Although the vacancy rate in the 43 million sq. ft. suburban office market inched up slightly this year to 11.8% from last year's 11.3%, rents continue to rise, Roth says.

The increase in the suburban vacancy rate was more a result of Wang Towers - a 1.4 million sq. ft. owner-occupied complex that was sold and came on the market for lease in Lowell - than a result of the slowing of the market, Roth says.

Rents in the suburbs have risen by up to 10% annually during the last two years, especially along Route 128, a 50-mile stretch that is known as "America's Technology Highway" and encircles Boston at a distance of about 10 miles.

"Major 'rightsizing' is pretty much over. You don't have DEC (Digital Equipment Corp.), IBM and Data General shedding space on the market anymore," Roth says. "The real estate in the Greater Boston market has far exceeded our expectations and certainly those of other real estate professionals."

Route 128

He adds that commercial properties lining north and southbound lanes of Route 128, which bore the worst of the recent real estate downturn, have come roaring back.

The face of new Route 128, however, has changed forever. It is no longer the same Route 128 that was once dominated by high-tech manufacturers. They're now gradually being replaced by health care, biotechnology, financial and banking services firms and backroom offices.

A number of mutual fund and financial services firms have lately begun to move their backroom operations to the suburbs from downtown Boston.

Putnam Investments, one of the country's largest money management firms, leased 250,000 sq. ft. of office space in Franklin last year. Later, Boston-based mutual fund giant Fidelity Investments bought two buildings in Marlborough, totaling approximately 730,000 sq. ft. of office space.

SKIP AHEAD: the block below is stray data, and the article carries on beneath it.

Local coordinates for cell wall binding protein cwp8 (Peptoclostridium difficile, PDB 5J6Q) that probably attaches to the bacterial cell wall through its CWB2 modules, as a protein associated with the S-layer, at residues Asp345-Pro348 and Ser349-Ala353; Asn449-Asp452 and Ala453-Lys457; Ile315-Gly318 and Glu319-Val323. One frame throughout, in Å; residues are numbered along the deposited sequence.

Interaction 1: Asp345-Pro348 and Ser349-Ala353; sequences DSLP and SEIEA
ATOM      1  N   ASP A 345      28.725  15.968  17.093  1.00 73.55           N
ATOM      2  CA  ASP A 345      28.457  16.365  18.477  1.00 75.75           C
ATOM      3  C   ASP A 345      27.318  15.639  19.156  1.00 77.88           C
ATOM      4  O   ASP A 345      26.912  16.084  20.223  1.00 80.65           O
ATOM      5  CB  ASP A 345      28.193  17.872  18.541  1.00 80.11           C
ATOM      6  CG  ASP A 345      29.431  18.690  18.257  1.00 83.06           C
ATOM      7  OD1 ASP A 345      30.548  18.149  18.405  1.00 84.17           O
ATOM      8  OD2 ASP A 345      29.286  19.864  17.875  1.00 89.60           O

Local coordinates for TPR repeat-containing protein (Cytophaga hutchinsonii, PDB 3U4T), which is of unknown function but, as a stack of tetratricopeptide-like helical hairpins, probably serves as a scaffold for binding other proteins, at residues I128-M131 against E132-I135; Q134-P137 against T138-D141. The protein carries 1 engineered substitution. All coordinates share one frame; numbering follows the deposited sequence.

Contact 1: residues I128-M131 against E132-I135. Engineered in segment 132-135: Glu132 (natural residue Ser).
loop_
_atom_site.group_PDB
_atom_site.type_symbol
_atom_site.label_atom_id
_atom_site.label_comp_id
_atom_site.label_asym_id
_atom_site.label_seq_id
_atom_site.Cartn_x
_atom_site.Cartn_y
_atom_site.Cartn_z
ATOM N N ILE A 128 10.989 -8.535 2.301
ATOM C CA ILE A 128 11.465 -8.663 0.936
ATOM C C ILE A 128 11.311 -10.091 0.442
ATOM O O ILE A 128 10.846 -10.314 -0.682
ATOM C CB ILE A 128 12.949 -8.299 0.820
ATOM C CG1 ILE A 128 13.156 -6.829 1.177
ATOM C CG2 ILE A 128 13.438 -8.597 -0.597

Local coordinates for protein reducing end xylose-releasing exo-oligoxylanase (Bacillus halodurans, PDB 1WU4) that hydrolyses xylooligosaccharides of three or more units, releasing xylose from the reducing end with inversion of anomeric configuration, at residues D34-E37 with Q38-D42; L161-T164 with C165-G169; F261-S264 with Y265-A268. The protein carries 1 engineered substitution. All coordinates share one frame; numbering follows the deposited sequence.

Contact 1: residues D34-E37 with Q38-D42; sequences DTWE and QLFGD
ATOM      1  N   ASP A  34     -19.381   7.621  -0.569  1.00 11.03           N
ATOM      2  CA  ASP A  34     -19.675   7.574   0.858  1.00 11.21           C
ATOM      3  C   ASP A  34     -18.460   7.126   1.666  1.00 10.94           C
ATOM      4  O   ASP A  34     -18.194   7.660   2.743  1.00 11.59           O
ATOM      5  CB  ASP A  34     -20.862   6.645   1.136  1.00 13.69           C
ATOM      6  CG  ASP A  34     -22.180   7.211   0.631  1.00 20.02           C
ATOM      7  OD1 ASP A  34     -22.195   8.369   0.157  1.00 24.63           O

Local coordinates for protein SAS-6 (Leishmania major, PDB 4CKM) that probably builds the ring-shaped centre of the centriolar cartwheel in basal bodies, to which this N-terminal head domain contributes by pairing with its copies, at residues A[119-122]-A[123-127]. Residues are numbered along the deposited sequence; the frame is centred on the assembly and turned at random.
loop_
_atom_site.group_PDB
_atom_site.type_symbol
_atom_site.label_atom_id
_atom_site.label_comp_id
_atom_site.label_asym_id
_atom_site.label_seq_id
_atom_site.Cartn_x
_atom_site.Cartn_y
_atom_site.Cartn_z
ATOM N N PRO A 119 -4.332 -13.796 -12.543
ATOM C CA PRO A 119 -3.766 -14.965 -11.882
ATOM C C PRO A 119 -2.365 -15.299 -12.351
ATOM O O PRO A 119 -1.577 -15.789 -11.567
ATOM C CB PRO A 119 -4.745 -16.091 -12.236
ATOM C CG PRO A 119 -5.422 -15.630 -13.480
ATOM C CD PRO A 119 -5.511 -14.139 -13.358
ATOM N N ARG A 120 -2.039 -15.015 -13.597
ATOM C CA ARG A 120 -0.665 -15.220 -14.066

The Shareholder Services Group, the nation's largest full-service provider of a wide range of mutual fund services to investment organizations and banking industry, recently leased 300,000 sq. ft. of office space in Westborough.

But the boom in the suburban market has been caused not only by the gobbling up of space by financial services firms and others that have traditionally stayed in the central business districts, but also by the emergence of a new breed of high technology.

"While we don't have many businesses that move to Boston, we have many 17-year-olds who come to Harvard University and MIT (Massachusetts Institute of Technology) every fall and go on to start their own businesses," says Sherman of Whittier Partners. "It's an exciting place. We have a lot of start-ups here. We also have a lot of venture capital firms."

Research at MIT alone has led to the birth of more than 400 new companies in Massachusetts, according to published reports. There are more than 1,600 software firms in Massachusetts, and most of them are located in the Boston metropolitan area. Approximately two-thirds of these firms were established since 1980, according to the Massachusetts Computer Software Council.


Boston is also becoming a major center for research in biotechnology and other high-tech sectors, creating a huge demand for R&D and manufacturing space.

Kevin Hana, a director at the Boston office of Cushman & Wakefield, says R&D and the industrial market, which had lagged behind other real estate sectors until recently, has also been making a strong comeback.

Hana says R&D in the Boston area has seen a rental increase of about 15% over 1994 to between $6.50 and $7 per sq. ft. at present.

"The R&D market is very tight. There is a shortage of products, Hana says. "We're heading to a single-digit vacancy."

Of the 150 million sq. ft. of non-office and non-retail commercial real estate in Greater Boston, R&D accounts for 55 million sq. ft., followed by 48 million sq. ft. for warehouse/distribution and 45 million sq. ft. for industrial/manufacturing, Hana says.


William Bailey, a vice president at Spaulding & Slye, says the industrial vacancy rate is about 2 1 %, down from 27% in the first quarter of 1994. In 1985, when industrial/warehouse inventory was only 37 million sq. ft., the vacancy rate was just 9%.

Bailey says that about 9 million sq. ft. of industrial/warehouse space was added to the market between 1985 and 1990.